Keep Your Muscle While Dieting!

Everyone I talk to has a different concept of how to get from offseason to stage. Find out how to keep your hard earned muscle while dieting for a contest!

How many bodybuilders do you know who want to add "just a tiny bit more upper body width" or maybe just "a tad more hamstring thickness?" I don't hear those phrases in the gym. I hear the words "huge, freaky, and insane," along with phrases like, "Now that's what I'm @#%&# talk'n about!" Being a drug-free bodybuilder means muscle is a precious commodity.

There are a lot of WNBF pros trying to win their first title and a lot of amateurs trying to win their pro cards that will do anything in the gym to grow. Dieting to a super-sliced condition is hard enough without having to worry about losing all your muscle and ending up with the physique of an Olympic ping-pong player!

Gaining or regaining muscle in the offseason is one thing, but when you're dusting off your treadmill for the precontest diet, will you keep it?

Everyone I talk to has a different concept of how to get from offseason to stage. There are plenty of "experts" to validate every possible plan that you can chose to buy into. Many of them can get you lean enough, but which one will ensure the maximum amount of muscle retention while you diet so you can combine your contest hardness with the most filled-out symmetry possible?

You've tried them all no doubt. Low-fat diets, low-carb diets, high-food and high-cardio, lower food and less cardio; they all can get you there by virtue of calorie deprivation, but what you would probably give to know the "secret" to keeping all your muscle!

The Beginning...

Let's start with your beginning condition. If you're a rookie to competition, you may not have learned that the harder and longer you have to diet, the more muscle you'll lose.

The '60's and '70's offseason approach of pizza, beer, and seventy pounds certainly makes the bench press more impressive and your mass increases dramatically. That is until reality sets in and you have to lose five pounds a week to fit into your posing trunks.

As your body weight and body lean body mass increases, so does your body fat. Over-consumption is the quickest way to gain muscle… and fat. The problem is, dieting is the fastest way to lose both as well. I believe going through a couple of serious weight gaining periods when you're new to training is essential to pack on your genetic potential for muscle, but doing it every year will only hurt your chances of winning.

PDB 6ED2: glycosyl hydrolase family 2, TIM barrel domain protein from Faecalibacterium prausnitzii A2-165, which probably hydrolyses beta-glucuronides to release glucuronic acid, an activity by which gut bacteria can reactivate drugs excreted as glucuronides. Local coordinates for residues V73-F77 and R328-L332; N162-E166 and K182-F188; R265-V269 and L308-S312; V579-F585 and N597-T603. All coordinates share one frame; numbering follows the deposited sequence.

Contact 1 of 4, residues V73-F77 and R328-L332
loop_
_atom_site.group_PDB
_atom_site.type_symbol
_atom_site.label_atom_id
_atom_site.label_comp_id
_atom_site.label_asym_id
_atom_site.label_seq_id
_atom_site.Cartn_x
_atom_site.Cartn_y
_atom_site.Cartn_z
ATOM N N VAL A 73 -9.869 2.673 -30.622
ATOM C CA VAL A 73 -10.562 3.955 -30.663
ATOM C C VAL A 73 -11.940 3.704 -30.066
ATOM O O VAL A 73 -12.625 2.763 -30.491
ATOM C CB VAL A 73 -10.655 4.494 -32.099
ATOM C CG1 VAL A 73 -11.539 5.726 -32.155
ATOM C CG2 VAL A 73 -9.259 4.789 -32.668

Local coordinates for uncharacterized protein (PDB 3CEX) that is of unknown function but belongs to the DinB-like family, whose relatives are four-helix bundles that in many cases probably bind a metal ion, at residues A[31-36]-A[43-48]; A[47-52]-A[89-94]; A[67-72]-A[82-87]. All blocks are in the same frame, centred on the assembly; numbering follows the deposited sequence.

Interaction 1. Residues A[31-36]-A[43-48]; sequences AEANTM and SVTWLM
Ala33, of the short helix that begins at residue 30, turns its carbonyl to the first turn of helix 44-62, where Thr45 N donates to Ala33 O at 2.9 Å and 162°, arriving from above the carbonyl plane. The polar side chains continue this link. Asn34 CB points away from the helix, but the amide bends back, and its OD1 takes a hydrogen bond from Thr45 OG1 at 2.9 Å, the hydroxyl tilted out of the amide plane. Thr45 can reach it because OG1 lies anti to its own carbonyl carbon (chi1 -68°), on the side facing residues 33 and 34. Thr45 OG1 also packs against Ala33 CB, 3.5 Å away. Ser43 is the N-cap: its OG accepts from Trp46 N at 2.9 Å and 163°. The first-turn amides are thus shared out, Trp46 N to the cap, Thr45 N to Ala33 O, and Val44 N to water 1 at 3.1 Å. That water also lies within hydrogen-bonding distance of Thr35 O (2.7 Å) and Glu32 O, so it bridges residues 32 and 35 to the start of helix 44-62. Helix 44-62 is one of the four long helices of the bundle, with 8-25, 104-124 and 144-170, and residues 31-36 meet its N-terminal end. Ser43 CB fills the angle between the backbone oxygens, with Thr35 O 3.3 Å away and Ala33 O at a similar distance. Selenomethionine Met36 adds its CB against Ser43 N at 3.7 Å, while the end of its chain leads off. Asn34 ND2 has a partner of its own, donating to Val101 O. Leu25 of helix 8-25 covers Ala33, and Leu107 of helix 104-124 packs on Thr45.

Once you've gained as much muscle as you can, it's not a matter of how much you gain in the offseason, it's how much you keep in the pre-contest season. The slower you can lose body fat, the more muscle you'll retain. I like clients to only have to lose a pound or less per week. That means your offseason has to be very, very effective at gaining muscle without too much fat.

The first thing you may think of is protein. Protein builds muscle. You learned that in the high school weight room. Protein in excess, however, can be used as energy or converted to body fat. Using protein as energy means less body fat is being used as energy. So, having the right amount of protein plus a little extra "just to be sure" you have enough is optimal, but gross overages of protein isn't going to help you build muscle or retain it.

Believe it or not, carbs are key to retaining muscle. Carbohydrates and insulin have been targeted as the deadly duo in obesity and weight loss for very good reasons. However, even though excess carbs will make you gain fat fast, the silver lining is that you gain and retain muscle through the same mechanism.

Even when dieting with a lower than normal carb intake, your carbs can be targeted to help you retain muscle, maintain energy levels, and keep your metabolic rate high.

The anabolic effects of carbohydrates have been well documented since a 1940's study showed them to be "protein sparing." Compared to a fasting group, those with carbs (still no protein) lost only half as much muscle as those without carbs. Throw protein in and you get the same effect just at a higher level. Those with less carbs lose more muscle. Protein is certainly still king in the body's anti-catabolism campaign, but carbohydrates are just as important.